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J Mot Behav. 1990 Sep;22(3):361-85.

Effects of spatial and motor demands in handwriting.

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  • 1Nigmegen Institute for Cognition Research and Information Technology, University of Nijmegen, The Netherlands.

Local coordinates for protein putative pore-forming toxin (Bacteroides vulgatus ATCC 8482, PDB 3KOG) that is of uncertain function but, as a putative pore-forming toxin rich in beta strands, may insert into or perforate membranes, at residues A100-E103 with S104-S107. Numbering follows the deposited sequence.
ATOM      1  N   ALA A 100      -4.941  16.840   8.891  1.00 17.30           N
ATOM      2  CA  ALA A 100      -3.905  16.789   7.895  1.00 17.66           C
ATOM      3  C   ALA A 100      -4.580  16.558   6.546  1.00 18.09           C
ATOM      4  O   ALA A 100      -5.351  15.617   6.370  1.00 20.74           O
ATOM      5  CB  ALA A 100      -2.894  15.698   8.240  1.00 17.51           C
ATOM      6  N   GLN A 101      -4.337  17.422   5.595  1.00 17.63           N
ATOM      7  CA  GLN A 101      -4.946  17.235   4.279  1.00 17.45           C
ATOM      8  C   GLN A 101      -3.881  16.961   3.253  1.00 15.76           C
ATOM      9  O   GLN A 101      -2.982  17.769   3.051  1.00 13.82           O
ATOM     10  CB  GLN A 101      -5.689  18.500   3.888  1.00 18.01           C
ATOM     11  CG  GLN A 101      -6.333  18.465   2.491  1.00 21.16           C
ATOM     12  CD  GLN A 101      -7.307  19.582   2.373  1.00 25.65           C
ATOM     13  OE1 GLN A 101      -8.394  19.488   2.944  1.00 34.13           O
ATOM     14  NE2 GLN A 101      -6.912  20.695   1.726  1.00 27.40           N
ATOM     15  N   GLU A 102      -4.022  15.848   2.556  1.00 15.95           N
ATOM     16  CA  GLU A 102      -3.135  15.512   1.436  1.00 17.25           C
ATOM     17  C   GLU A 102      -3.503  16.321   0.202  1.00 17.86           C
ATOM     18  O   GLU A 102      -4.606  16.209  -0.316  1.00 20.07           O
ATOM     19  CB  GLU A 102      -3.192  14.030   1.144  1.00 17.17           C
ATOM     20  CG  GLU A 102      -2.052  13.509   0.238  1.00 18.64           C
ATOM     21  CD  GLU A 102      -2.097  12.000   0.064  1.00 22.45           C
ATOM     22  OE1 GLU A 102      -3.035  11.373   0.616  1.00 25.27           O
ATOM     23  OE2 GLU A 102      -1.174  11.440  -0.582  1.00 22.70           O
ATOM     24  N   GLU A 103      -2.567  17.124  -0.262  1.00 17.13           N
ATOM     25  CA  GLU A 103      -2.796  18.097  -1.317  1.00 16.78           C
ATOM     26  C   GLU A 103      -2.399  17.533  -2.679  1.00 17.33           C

Four experiments were conducted to study response programming in handwriting tasks. Twelve right-handed subjects wrote acoustically presented words and phrases, and their handwriting was digitally recorded. Changes in latency, movement time, trajectory length, and pen pressure were studied as a function of response complexity (i.e., word length, complexity of initial letter, and spacing distance). The lengthening of the spatiotemporal parameters preceding the more complex structures is interpreted to be a reflection of the effects of mental load. The results further indicate that the choice of a programming strategy is dependent on the structural complexity of the task. Writing pressure decreased as a function of increased sequence length. The findings support a hierarchical model of handwriting.

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